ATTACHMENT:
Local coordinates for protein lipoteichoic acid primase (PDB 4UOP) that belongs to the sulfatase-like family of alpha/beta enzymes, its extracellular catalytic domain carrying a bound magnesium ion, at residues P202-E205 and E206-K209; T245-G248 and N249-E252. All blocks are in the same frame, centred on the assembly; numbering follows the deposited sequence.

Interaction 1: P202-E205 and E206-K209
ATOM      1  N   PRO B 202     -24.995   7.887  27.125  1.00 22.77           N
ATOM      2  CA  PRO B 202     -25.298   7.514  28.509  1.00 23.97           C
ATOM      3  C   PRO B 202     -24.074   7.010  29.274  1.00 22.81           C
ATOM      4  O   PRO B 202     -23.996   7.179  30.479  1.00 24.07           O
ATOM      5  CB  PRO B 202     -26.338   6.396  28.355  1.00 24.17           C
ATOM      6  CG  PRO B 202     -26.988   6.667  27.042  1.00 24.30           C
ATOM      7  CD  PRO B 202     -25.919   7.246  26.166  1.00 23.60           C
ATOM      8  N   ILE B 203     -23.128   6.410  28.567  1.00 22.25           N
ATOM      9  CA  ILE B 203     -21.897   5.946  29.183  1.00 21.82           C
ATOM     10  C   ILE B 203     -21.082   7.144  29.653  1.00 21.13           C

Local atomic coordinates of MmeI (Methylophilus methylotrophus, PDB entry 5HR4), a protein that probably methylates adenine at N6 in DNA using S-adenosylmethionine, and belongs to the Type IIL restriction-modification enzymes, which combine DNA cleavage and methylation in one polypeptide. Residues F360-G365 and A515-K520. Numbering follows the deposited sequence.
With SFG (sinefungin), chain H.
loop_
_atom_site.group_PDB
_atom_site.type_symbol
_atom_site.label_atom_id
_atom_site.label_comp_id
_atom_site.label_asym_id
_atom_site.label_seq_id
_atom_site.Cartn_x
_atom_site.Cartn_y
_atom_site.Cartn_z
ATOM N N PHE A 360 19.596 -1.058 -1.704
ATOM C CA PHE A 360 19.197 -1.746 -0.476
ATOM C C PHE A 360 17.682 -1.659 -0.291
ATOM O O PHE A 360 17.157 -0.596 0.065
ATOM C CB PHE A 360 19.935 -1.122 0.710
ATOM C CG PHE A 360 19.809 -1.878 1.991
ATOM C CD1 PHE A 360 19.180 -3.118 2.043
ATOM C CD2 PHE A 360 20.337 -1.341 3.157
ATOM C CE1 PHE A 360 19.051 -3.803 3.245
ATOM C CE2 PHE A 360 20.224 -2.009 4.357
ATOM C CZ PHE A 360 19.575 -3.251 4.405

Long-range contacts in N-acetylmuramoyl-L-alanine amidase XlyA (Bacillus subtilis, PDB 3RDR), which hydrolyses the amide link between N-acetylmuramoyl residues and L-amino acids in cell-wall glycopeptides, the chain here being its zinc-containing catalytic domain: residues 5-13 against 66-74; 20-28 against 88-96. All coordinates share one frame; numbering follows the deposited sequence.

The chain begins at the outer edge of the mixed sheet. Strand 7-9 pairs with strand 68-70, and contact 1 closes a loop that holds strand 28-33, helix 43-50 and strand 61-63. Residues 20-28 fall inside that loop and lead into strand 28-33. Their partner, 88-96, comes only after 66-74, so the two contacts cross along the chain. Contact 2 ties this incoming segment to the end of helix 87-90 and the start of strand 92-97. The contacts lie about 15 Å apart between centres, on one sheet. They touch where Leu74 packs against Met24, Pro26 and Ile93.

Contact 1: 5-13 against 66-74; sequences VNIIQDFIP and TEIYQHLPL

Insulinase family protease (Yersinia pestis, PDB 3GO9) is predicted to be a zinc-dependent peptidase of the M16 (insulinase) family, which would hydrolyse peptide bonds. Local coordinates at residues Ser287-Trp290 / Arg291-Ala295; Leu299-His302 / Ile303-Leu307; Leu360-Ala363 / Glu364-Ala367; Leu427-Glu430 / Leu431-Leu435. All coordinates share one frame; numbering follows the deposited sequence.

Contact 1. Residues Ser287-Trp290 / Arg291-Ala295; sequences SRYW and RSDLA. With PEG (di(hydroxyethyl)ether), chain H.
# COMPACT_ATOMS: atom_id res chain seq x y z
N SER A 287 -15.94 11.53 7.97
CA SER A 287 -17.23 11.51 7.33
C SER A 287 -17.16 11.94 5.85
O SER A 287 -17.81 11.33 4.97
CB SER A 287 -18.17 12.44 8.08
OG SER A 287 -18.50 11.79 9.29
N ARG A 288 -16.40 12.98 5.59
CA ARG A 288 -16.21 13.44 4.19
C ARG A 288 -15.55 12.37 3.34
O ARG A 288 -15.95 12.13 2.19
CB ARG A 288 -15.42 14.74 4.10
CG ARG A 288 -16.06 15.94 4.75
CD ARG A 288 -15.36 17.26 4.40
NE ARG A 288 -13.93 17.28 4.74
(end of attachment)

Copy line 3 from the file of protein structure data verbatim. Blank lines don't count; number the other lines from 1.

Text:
ATOM      1  N   PRO B 202     -24.995   7.887  27.125  1.00 22.77           N